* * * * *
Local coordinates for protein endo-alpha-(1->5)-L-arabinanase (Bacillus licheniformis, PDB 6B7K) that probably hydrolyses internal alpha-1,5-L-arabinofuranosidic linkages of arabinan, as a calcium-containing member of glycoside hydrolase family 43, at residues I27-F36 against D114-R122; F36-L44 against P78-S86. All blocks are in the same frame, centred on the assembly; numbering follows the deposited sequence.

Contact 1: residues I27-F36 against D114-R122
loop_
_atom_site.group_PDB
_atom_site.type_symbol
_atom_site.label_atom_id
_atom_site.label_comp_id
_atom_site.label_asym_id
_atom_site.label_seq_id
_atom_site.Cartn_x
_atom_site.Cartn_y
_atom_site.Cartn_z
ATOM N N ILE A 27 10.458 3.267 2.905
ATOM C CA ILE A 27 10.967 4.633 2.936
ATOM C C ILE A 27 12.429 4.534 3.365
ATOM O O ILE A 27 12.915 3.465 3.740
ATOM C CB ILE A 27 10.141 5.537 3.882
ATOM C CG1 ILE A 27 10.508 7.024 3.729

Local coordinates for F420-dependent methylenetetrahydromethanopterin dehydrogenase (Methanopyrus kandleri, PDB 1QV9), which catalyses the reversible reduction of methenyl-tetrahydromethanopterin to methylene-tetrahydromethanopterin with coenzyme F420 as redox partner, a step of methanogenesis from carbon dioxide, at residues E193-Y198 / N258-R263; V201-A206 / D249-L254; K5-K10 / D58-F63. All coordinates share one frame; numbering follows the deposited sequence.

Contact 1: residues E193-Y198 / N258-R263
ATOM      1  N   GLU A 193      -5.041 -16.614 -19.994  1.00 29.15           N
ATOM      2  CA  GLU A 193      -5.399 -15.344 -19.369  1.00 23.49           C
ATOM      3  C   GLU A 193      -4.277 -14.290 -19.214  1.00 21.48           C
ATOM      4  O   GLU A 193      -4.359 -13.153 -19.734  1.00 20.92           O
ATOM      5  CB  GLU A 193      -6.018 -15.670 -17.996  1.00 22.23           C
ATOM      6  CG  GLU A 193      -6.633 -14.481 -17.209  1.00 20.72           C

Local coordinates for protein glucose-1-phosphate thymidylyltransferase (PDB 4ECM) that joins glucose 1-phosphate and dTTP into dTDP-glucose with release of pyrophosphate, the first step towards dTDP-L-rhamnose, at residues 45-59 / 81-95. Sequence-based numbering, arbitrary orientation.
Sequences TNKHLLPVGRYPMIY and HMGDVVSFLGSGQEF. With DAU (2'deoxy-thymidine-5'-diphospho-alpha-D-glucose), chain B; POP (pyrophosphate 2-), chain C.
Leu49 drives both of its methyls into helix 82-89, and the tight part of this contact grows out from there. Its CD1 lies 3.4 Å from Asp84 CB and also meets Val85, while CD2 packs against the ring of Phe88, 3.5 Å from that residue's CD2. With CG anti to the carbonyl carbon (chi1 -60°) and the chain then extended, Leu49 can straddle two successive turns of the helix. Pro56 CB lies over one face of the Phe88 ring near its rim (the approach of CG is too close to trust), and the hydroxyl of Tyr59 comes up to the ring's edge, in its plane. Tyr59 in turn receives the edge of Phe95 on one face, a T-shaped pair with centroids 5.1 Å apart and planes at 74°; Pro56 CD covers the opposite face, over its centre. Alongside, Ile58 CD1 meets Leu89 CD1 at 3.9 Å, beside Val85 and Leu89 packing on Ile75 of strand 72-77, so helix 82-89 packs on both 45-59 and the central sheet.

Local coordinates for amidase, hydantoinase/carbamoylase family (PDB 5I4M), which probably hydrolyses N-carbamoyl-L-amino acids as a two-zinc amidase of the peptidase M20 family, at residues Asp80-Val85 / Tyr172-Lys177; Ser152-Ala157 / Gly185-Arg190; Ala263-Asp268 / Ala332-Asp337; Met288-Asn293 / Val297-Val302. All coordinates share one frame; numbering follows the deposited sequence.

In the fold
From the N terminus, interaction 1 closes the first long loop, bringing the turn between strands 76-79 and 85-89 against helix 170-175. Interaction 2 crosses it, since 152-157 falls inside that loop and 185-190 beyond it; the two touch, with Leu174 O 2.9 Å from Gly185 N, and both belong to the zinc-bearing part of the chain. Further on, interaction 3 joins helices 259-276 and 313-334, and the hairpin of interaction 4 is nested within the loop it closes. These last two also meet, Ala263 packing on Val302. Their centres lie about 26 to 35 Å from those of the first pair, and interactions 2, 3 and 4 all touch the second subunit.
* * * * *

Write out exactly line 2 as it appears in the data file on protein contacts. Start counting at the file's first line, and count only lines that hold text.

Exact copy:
Contact 1: residues I27-F36 against D114-R122